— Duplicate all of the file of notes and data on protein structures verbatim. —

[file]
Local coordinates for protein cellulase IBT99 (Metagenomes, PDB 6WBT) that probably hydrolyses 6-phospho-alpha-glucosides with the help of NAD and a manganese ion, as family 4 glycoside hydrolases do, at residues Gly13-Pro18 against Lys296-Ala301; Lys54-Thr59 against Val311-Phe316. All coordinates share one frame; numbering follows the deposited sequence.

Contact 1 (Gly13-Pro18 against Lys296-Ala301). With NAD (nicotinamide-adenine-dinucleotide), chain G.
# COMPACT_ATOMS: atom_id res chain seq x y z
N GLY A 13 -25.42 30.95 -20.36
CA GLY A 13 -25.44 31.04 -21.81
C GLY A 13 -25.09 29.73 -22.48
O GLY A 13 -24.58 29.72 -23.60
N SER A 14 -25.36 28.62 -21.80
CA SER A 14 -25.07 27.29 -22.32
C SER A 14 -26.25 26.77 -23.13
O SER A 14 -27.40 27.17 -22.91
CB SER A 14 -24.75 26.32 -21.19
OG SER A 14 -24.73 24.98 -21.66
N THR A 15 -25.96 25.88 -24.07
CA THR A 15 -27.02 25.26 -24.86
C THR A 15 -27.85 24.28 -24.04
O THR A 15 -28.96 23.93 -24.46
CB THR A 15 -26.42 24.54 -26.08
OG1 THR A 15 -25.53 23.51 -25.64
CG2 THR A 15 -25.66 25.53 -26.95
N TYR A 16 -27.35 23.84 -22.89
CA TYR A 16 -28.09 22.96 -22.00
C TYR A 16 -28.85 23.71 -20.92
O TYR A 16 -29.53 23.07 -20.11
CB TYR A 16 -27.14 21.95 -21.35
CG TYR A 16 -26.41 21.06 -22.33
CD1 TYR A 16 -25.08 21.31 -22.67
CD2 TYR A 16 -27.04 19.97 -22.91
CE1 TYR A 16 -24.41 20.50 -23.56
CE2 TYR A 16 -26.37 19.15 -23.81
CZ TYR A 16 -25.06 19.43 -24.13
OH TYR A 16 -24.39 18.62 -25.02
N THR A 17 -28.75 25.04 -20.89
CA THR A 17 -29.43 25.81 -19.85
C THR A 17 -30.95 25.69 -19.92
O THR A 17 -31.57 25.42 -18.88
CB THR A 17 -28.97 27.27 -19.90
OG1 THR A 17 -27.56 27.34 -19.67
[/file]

Local coordinates for protein cellulase IBT99 (Metagenomes, PDB 6WBT) that probably hydrolyses 6-phospho-alpha-glucosides with the help of NAD and a manganese ion, as family 4 glycoside hydrolases do, at residues Gly13-Pro18 against Lys296-Ala301; Lys54-Thr59 against Val311-Phe316. All coordinates share one frame; numbering follows the deposited sequence.

Contact 1 (Gly13-Pro18 against Lys296-Ala301). With NAD (nicotinamide-adenine-dinucleotide), chain G.
# COMPACT_ATOMS: atom_id res chain seq x y z
N GLY A 13 -25.42 30.95 -20.36
CA GLY A 13 -25.44 31.04 -21.81
C GLY A 13 -25.09 29.73 -22.48
O GLY A 13 -24.58 29.72 -23.60
N SER A 14 -25.36 28.62 -21.80
CA SER A 14 -25.07 27.29 -22.32
C SER A 14 -26.25 26.77 -23.13
O SER A 14 -27.40 27.17 -22.91
CB SER A 14 -24.75 26.32 -21.19
OG SER A 14 -24.73 24.98 -21.66
N THR A 15 -25.96 25.88 -24.07
CA THR A 15 -27.02 25.26 -24.86
C THR A 15 -27.85 24.28 -24.04
O THR A 15 -28.96 23.93 -24.46
CB THR A 15 -26.42 24.54 -26.08
OG1 THR A 15 -25.53 23.51 -25.64
CG2 THR A 15 -25.66 25.53 -26.95
N TYR A 16 -27.35 23.84 -22.89
CA TYR A 16 -28.09 22.96 -22.00
C TYR A 16 -28.85 23.71 -20.92
O TYR A 16 -29.53 23.07 -20.11
CB TYR A 16 -27.14 21.95 -21.35
CG TYR A 16 -26.41 21.06 -22.33
CD1 TYR A 16 -25.08 21.31 -22.67
CD2 TYR A 16 -27.04 19.97 -22.91
CE1 TYR A 16 -24.41 20.50 -23.56
CE2 TYR A 16 -26.37 19.15 -23.81
CZ TYR A 16 -25.06 19.43 -24.13
OH TYR A 16 -24.39 18.62 -25.02
N THR A 17 -28.75 25.04 -20.89
CA THR A 17 -29.43 25.81 -19.85
C THR A 17 -30.95 25.69 -19.92
O THR A 17 -31.57 25.42 -18.88
CB THR A 17 -28.97 27.27 -19.90
OG1 THR A 17 -27.56 27.34 -19.67